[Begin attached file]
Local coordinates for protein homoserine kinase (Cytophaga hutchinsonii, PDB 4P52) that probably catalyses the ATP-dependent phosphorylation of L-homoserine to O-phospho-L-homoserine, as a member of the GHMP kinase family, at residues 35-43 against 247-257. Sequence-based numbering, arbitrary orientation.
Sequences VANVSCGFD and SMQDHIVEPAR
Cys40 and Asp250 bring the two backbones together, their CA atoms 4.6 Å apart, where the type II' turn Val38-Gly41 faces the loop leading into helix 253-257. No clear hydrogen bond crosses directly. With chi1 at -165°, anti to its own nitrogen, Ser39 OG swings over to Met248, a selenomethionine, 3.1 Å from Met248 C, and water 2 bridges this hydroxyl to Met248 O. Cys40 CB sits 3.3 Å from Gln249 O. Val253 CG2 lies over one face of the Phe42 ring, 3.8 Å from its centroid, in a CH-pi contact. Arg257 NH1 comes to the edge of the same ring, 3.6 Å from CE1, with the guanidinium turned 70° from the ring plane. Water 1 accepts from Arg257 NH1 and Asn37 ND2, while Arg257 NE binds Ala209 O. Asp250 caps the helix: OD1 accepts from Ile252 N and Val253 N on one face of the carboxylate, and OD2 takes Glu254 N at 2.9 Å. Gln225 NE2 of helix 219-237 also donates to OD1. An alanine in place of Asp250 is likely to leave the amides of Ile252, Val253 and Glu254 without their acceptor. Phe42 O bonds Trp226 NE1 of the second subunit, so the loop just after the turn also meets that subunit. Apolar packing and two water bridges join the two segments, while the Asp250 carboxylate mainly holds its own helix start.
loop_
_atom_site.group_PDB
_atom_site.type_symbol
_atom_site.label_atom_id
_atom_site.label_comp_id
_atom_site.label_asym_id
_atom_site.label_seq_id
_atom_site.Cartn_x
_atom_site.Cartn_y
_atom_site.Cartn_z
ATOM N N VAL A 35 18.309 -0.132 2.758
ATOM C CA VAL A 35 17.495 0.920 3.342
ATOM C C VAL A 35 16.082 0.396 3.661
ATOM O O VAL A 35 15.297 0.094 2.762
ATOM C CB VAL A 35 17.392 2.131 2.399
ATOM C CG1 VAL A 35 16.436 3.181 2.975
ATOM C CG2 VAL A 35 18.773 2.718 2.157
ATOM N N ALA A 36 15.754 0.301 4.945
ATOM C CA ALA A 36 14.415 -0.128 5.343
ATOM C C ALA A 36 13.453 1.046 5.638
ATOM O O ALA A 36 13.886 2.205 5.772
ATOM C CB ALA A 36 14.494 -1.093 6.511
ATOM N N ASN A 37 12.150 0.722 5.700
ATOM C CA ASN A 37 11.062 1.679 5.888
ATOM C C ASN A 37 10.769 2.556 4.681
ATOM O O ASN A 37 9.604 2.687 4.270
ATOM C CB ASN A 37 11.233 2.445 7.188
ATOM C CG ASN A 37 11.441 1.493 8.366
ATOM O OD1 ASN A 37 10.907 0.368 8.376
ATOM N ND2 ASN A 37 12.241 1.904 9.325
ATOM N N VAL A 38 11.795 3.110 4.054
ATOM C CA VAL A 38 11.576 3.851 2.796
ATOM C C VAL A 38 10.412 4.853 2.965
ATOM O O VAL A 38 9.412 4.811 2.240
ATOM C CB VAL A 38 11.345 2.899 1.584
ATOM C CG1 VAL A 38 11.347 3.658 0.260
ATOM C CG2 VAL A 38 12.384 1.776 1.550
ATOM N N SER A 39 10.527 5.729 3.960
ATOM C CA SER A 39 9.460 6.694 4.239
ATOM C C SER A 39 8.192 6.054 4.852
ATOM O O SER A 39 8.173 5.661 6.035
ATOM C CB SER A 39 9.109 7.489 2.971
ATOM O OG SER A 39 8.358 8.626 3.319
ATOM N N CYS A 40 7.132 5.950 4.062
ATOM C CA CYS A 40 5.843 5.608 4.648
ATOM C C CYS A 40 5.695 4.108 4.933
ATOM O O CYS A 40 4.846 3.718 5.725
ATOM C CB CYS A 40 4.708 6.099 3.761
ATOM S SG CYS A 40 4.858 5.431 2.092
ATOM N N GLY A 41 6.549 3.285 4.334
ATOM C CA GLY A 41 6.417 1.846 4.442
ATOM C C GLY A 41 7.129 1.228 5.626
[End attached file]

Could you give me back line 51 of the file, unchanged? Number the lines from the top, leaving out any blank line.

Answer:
ATOM C CB CYS A 40 4.708 6.099 3.761